Climate change poses enormous human rights challenges in the Pacific and within Aotearoa New Zealand. It places responsibilities on government and every one of us.
While climate change is on the agenda of Pacific leaders in Tuvalu this week, they should ensure the link between climate change, human rights and responsibilities is explicit.
Rising temperatures, changing weather patterns and rising sea levels, will inevitably impact on living standards and public health, as well as economic and social stability.
Some of these impacts are already felt in New Zealand and they bear upon the effective enjoyment of human rights. They also have major implications for our responsibilities to each other, especially to young people and future generations, as Greta Thunberg reminds us.
Vulnerable and disadvantaged people -- the most marginalised in our communities -- are more likely to be affected by climate change and face greater levels of uncertainty and social disruption.
Mary Robinson, the former President of Ireland, argues, “The injustice of climate change is that the impacts are felt first and hardest by those with the least responsibility for the causes of the climate crisis.”
She strongly urges governments to use human rights in their collective struggle for climate justice.
If left unchecked, climate change is incompatible with the right to life and the progressive realisation of the right to adequate food, the right to the highest attainable standard of physical and mental health, the right to a decent home, and the right to safe drinking water and sanitation.
One of the best kept secrets in our country is that New Zealand has agreed to be bound by all these international human rights. Indeed, our representatives in the United Nations have painstakingly helped to formulate these human rights over the last 70 years.
The importance of a human rights approach to addressing climate change is clearly signalled in the 2016 Paris Agreement. Climate change also intersects with New Zealand’s obligations arising from the Sustainable Development Goals which themselves explicitly underscore the importance of human rights.
In the twenty-first century, human rights are not merely rhetorical aspirations. They are tools that can be used to strengthen environmental policymaking, ensure the disadvantaged are not left behind, make institutions responsive, ensure processes are fair, help to deliver sustainable outcomes, dignify individuals, and empower communities.
In short, climate justice demands, and benefits from, a strong commitment to human rights.
I welcome the proposed Zero Carbon Act. It is a major step in the right direction. It establishes a Climate Change Commission, periodic climate change risk assessments, and requires the Minister of Climate Change to put in place national adaptation plans.
Unfortunately, it does not make an explicit link between climate change and human rights. In other words, the government is not using all the tools - that is, human rights - at its disposal.
But this omission can easily be corrected.
New Zealand’s responsibilities for human rights can be explicitly woven into the fabric of the Climate Change Commission and all that it does. They can be explicitly placed in the policies, assessments and plans, not only for our own land, air and water, but also in our overseas aid for our neighbours in the Pacific.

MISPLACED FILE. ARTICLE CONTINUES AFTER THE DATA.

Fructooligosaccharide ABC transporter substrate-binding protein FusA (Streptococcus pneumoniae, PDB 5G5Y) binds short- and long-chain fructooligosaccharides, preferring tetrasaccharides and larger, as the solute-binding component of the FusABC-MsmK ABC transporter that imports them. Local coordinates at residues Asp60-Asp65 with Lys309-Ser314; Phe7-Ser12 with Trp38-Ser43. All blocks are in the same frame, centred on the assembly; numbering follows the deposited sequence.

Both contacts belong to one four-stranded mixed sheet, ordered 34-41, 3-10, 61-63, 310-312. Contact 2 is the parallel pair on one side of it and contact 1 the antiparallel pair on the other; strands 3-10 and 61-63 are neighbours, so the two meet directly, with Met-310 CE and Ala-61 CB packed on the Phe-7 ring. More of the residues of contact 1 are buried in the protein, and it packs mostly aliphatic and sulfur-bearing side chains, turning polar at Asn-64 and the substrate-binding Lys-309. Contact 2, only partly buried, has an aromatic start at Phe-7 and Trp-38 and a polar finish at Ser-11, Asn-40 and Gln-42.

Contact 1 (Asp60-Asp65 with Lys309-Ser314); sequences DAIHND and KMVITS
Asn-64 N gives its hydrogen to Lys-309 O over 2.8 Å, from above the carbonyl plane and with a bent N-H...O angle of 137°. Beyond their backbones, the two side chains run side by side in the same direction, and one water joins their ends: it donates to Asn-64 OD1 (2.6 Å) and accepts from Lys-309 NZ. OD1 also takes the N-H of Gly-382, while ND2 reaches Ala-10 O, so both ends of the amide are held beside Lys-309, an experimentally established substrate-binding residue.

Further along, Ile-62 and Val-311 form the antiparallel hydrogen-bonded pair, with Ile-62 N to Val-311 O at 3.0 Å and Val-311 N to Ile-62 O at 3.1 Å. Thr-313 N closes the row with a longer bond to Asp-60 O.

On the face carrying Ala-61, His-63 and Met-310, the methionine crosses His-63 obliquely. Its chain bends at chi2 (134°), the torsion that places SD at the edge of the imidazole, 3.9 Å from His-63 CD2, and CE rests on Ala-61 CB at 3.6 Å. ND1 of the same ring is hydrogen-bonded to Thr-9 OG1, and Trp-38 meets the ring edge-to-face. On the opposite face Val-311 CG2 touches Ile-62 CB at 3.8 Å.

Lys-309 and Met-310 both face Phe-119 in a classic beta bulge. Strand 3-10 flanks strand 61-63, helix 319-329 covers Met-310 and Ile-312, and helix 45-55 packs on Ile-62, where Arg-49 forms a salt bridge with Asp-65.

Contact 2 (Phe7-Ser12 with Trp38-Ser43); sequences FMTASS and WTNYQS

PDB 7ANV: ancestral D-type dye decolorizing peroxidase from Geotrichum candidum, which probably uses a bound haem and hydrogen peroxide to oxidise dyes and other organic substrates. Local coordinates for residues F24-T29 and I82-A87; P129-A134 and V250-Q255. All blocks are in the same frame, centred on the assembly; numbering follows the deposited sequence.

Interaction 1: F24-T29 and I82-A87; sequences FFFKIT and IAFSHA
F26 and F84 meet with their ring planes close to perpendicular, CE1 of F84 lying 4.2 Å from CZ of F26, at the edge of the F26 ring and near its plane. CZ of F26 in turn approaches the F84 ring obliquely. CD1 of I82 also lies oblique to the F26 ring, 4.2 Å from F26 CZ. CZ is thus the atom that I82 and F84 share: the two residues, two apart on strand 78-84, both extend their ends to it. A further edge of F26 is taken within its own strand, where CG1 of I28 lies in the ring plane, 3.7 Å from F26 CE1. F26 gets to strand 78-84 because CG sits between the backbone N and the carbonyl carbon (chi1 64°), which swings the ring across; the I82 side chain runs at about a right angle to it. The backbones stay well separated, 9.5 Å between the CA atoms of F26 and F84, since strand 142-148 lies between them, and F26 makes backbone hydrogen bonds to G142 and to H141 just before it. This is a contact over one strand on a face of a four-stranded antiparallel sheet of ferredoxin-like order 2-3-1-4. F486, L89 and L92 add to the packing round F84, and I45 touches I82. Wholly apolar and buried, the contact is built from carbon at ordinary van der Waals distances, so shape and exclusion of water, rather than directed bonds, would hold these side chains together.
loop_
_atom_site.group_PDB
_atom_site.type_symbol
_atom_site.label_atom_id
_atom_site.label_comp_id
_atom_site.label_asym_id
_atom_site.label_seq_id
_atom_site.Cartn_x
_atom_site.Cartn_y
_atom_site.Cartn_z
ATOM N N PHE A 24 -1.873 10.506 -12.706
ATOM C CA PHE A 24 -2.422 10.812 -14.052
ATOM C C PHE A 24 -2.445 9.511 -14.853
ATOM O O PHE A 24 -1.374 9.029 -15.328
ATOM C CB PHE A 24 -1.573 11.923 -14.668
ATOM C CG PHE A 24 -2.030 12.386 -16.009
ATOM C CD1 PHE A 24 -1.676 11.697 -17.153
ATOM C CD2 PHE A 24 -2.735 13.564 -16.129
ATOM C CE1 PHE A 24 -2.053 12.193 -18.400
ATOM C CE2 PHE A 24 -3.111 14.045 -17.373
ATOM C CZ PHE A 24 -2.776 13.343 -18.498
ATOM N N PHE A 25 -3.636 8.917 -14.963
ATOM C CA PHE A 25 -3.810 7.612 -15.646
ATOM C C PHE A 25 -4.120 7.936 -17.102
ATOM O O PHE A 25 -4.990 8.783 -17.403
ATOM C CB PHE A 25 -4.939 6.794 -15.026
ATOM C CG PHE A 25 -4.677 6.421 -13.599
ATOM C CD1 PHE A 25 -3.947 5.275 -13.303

At the Pacific Islands Forum in Nauru last year, leaders declared that climate change remains the single greatest threat to the livelihoods, security and wellbeing of the peoples of the Pacific. For many years, young Pacific people and groups like the Pacific Climate Warriors have been at the forefront of raising international awareness on the need for urgent climate action. A few weeks ago, Philip Alston, an eminent international human rights expert, warned that climate change risks undoing the last 50 years of progress in development, global health, and poverty reduction. The stakes are very high. We need human rights and responsibilities to strengthen our overseas aid for climate justice.
New Zealand’s approach to climate justice must honour Te Tiriti o Waitangi principles of partnership, rangatiratanga over resources and taonga, participation and the duty to consult, the duty of active protection and equity. It is crucial that Māori actively participate in setting priorities and making decisions for climate justice. We must respect and affirm the profound relationship between tangata whenua and the environment, and the contribution that Māori practices, like kaitiakitanga, can make in providing sustainable solutions to climate change.
The proposed Zero Carbon Act provides a way of working that enables Te Tiriti principles to be taken into account. However, it should also explicitly include, as a statement of purpose, the principles and obligations of Te Tiriti, as well as New Zealand’s international human rights responsibilities, including the United Nations Declaration on the Rights of Indigenous Peoples. This is not a question of taking on new responsibilities. It is a modest step towards honouring our existing promises.
There is a little-known provision in the Universal Declaration of Human Rights (which New Zealand helped to shape). It says that everyone has duties to the community in which alone their free and full development is possible.
Of course, national and local government have important human rights duties. So does the business community. And so do you and me.
Nowhere are our human rights, as well as our duties to each other, more important than in our collective struggle for climate justice.